I'm The Girl Who'd Rather Raise A Family Than A Feminist Protest Sign

I'm The Girl Who'd Rather Raise A Family Than A Feminist Protest Sign

You raise your protest picket signs and I’ll raise my white picket fence.

Social Media feeds are constantly filled with quotes on women's rights, protests with mobs of women, and an array of cleverly worded picket signs.

Good for them, standing up for their beliefs and opinions. Will I be joining my tight-knit family of the same gender?

Nope, no thank you.

Don't get me wrong, I am not going to be oblivious to my history and the advancements that women have fought to achieve. I am aware that the strides made by many women before me have provided us with voting rights, a voice, equality, and equal pay in the workforce.

SEE ALSO: To The Girl Who Would Rather Raise A Family Than A Feminist Protest Sign

For that, I am deeply thankful. But at this day in age, I know more female managers in the workforce than male. I know more women in business than men. I know more female students in STEM programs than male students. So what’s with all the hype? We are girl bosses, we can run the world, we don’t need to fight the system anymore.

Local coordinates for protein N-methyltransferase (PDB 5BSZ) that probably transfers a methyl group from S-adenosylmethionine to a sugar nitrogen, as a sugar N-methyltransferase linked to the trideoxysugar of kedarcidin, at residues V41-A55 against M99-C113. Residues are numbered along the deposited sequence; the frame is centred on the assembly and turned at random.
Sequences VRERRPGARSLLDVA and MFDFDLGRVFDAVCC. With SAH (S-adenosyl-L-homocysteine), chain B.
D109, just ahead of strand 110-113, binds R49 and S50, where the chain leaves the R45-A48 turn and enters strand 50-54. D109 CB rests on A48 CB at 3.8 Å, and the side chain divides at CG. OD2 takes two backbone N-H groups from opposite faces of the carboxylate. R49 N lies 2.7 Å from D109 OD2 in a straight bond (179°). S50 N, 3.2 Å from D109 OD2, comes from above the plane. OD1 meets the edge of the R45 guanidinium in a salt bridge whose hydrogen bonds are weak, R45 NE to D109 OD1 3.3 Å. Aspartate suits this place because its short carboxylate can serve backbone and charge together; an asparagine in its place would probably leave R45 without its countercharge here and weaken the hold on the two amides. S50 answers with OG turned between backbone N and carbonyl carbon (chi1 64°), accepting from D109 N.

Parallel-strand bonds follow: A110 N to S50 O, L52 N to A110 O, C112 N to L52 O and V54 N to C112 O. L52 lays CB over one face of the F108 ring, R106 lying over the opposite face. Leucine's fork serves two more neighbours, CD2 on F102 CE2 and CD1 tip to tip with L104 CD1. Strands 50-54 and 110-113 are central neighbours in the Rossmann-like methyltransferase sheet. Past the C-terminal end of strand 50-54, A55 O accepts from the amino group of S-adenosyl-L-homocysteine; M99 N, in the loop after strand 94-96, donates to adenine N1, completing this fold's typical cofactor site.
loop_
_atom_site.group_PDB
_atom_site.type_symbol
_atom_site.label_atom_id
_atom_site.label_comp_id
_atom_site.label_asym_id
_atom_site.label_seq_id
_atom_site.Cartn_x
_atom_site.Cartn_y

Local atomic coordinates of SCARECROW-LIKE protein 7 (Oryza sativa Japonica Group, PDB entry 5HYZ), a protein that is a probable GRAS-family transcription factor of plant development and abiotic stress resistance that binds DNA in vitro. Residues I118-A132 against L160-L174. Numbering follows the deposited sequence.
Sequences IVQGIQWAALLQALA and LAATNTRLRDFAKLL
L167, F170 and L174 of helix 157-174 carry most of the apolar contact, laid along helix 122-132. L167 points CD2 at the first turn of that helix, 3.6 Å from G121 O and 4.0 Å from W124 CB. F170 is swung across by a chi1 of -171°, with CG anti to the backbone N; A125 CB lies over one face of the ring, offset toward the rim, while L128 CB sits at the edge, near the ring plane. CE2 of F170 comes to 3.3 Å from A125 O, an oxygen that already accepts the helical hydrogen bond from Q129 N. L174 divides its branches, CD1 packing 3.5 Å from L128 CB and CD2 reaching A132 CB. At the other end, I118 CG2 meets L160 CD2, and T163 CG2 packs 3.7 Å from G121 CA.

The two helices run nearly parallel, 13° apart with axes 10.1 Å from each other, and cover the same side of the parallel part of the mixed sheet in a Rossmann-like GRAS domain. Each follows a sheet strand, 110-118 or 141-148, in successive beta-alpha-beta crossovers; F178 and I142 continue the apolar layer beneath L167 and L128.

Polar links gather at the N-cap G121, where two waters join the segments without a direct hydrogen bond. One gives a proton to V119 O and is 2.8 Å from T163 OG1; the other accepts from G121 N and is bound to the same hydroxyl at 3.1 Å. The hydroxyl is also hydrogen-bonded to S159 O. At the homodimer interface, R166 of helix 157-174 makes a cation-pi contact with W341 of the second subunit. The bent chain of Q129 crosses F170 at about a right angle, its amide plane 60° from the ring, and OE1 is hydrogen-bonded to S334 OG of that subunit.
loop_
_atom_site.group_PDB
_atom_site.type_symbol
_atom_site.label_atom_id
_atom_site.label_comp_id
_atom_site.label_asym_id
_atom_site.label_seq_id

Please stop.

Because it is insulting to the rest of us girls who are okay with being homemakers, wives, or stay-at-home moms. It's dividing our sisterhood, and it needs to stop.

All these protests and strong statements make us feel like now we HAVE to obtain a power position in our career. It's our rightful duty to our sisters. And if we do not, we are a disappointment to the gender and it makes us look weak.

Weak to the point where I feel ashamed to say to a friend “I want to be a stay at home mom someday.” Then have them look at me like I must have been brain-washed by a man because that can be the only explanation. I'm tired of feeling belittled for being a traditionalist.


Because why should I feel bad for wanting to create a comfortable home for my future family, cooking for my husband, being a soccer mom, keeping my house tidy? Because honestly, I cannot wait.

I will have no problem taking my future husband’s last name, and following his lead.